Two shots, two completely different scenarios, equally important.
Back to the present, in game three, LeBron had perhaps an equally career-defining play against Detroit. Although it wasn't as dramatic as Michael's shot, they both sent exact messages of a mix between "This is the new me, and you're going to see a lot of it for the next 10+ years," and "How you like me now, Biatch?" The play I am talking about came with the game tied at 68 in the fourth quarter, with 7:24 seconds remaining. LeBron took the ball at the three point line, found a lane in the Pistons defense, and drove to the hoop with only one thing standing in the way of himself and yet another thunderous dunk to add to his highlight reel: the 6'11" Rasheed Wallace. When all was said and done, LeBron found himself at the free throw line, looking to finish off a three point play. Although he missed the free throw, he gave the Cavaliers a lead that they would never relinquish, and the momentum it provided stretched into the next three games afterwards, and led the Cavaliers to a dramatic come from behind series victory.

That play led all of his critics to instantly start thinking, "maybe this guy isn't the choke that we all thought he was." Of course, despite essentially defying the laws of physics and making the series interesting again, most of these critics were still left unsatisfied.

Then came game six.

In Detroit.

With a chance to give his team a 3-2 lead.

That night (and early morning), was perhaps the climax of this young protagonist's Bildungsroman. It was the point where, despite being an established star in the league, he went from being "One of the best." to, "The best." After racking 48 points, including the final 25 and 29 of the team's last 30, his performance was eerily similar to MJ's 63 point performance against Boston in 1986. Both players were essentially the only offensive producers on their teams, and both were up against one of the best teams in the league (that Boston team featured the likes of Bird, Walton, Parrish, McHale, Johnson, and Ainge among others). The only difference? LeBron won the game, and pretty much the series, with his show. Jordan didn't.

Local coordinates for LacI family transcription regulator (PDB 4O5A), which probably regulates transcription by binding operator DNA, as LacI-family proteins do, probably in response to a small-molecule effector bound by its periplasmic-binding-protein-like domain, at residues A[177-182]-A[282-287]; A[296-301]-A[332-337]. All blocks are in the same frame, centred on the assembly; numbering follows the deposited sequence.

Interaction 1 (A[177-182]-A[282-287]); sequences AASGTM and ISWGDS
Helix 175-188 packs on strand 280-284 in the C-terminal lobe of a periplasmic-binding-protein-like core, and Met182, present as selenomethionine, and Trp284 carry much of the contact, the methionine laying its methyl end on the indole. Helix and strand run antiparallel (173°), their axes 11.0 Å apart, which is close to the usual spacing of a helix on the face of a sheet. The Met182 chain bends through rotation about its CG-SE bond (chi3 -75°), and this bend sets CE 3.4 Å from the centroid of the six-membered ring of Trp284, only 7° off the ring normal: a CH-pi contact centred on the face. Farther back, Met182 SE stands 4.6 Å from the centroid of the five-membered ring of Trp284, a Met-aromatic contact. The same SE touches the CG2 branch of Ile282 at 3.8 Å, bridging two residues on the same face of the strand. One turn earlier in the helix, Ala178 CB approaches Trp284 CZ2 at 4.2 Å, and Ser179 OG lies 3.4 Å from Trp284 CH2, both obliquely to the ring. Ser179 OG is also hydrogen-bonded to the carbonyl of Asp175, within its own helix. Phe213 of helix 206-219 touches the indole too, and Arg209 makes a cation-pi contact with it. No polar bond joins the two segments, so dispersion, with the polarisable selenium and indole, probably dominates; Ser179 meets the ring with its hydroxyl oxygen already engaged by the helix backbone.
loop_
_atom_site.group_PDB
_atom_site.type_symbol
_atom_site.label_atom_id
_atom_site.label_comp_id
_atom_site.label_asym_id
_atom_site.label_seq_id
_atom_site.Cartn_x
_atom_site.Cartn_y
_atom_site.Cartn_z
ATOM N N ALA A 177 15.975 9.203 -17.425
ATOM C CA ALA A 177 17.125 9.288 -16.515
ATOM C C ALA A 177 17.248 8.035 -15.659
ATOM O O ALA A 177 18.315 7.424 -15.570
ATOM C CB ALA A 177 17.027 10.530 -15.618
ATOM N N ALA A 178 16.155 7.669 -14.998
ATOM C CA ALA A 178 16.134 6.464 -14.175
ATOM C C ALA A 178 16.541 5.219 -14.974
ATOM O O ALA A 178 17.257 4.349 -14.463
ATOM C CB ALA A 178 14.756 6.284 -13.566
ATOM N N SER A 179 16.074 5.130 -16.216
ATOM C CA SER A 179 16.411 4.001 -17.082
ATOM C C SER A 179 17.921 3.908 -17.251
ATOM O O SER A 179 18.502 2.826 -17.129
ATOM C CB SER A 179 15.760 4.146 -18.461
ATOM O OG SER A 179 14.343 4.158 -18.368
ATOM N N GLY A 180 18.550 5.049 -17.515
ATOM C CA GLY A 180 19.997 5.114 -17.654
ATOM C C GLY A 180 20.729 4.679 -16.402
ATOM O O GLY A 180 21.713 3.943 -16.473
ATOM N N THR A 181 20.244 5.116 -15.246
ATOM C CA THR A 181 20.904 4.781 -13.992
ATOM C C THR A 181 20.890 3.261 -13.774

But what does it all mean? Of course, we won't know for years to come. But if LeBron can manage to upset the Spurs on his own in the NBA Finals, then perhaps it could mean that not only were all the comparisons of himself to MJ true, but he could potentially even surpass Jordan. If LeBron wins a title this year, he will do so at the age of 22. Michael didn't get the proverbial monkey off his back until he was 28. Although he still would have a long way to go, and predicting the distant future in professional basketball couldn't be further from an exact science, maybe -- just maybe -- he'll go from the "Next MJ" to the "First LeBron."

As always, comments, critiques, and questions are appreciated. Just make sure to relate it to LeBron and NBA-like issues.